HARVARD -- During discussion of the annual Town Meeting warrant last Tuesday night, selectmen took an itemized, critical route through the finalized document, aiming to decide which of the 53 articles they would support and thus be "on the same page" if asked.
Following precedent, they did not take a stand on citizen's petitions and they skipped over a raft of zoning articles at the end of the warrant, sponsored by the Planning Board.
But some concerns were raised and the board did not see eye-to-eye on everything.
For example, Article 24, which calls for some taxpayer funding for the Harvard Cable TV studio, now located in the revamped basement of the Bromfield School and offering student programs as well as public access. Selectman Lucy Wallace wanted to know if this request for funding would be the last, since that claim has been made before.
"I wouldn't swear to it," said Selectman Stu Sklar, a former School Committee member who serves as liaison to the Community Cable Access Committee. But the selectmen decided they would support the request anyway, citing benefits to the school.
That said, Sklar added that people should be aware that cable access is no longer a viewers-only proposition, funded by Charter and paid for via subscriber fees, as was formerly the case. "It's a town investment now," he said.
Two capital exclusion questions, articles 25 and 26, also sparked some discussion.
Wallace said she'd like to see a different de-icing method used in the future.
"We need to fix the concrete, I don't doubt it ..." Selectman Ron Ricci said. But he objected to the "capital exclusion" part, which would raise residents' taxes for a year. "It's real money," he said, and he won't vote for those two articles, although he supports the "concept."
Article 38, which seeks to amend the town's dog bylaws -- appending state law and adding increased fines -- sparked the most discussion.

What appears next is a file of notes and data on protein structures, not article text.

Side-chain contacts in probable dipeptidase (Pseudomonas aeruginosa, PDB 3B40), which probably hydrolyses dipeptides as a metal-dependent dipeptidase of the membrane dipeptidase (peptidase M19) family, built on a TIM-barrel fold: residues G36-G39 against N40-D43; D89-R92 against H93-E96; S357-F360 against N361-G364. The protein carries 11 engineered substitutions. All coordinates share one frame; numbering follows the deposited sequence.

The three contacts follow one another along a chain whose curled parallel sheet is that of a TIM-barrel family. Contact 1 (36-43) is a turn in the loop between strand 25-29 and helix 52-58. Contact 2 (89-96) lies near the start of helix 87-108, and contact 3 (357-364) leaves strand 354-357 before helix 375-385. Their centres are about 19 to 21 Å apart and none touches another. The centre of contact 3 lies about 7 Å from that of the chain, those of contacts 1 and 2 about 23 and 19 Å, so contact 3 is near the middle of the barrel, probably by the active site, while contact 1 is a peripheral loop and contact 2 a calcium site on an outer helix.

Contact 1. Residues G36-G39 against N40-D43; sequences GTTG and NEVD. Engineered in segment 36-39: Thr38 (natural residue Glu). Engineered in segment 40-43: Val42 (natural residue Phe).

"When a complaint is filed, there's a process," Selectman Leo Blair said. But in his view it fell short in the case of a recent dog hearing, when the board was split on whether to declare a pair of allegedly chicken-killing dogs "dangerous dogs" or "nuisance dogs," based on their read of available go-to's under each category in the state law, which Bragan said applies in any case.
Wallace said she supports the article. Ricci agreed but said it was confusing.
In the end the board was hung up on the issue.
Despite Bragan's attempt to sum it up succinctly, selectmen didn't come to consensus on what the proposed changes meant. Basically, they said that if they don't understand it, they can't explain it to voters, either.
Chairwoman Marie Sobalvarro asked Blair to draft a handout they could all buy into and he agreed. The board then agreed to hold off voting on whether to support the article until Blair drafts a "handout" that lays it all out in black and white.
Article 39, mosquito control, didn't cause any buzz, however. Ricci suggested that the board take no position on it. Sklar agreed, citing the numerous times similar proposals have met strong opposition on Town Meeting floor. Besides, he's against it, he said.
After flipping past the Planning Board articles, the selectmen wrapped their penultimate warrant discussion with a solid yes on all of those related to revolving funds. The only item now awaiting a stand is the dog law, to be taken up again later.
It could be among the items of note on the agenda for the next selectmen's meeting, set for March 18. Others Sobalvarro listed for that agenda included a presentation by the Solar Garden group on a proposed PILOT (payment in lieu of taxes) program, a discussion with LLB architects about changes they were asked to make to the Town Hall building project plan and a discussion with the School Committee about future use of Bromfield House that will include input from the Bromfield Trust, which has jurisdiction over the building and the land via the original trust established by Margaret Blanchard.
Annual Town Meeting will be held April 1.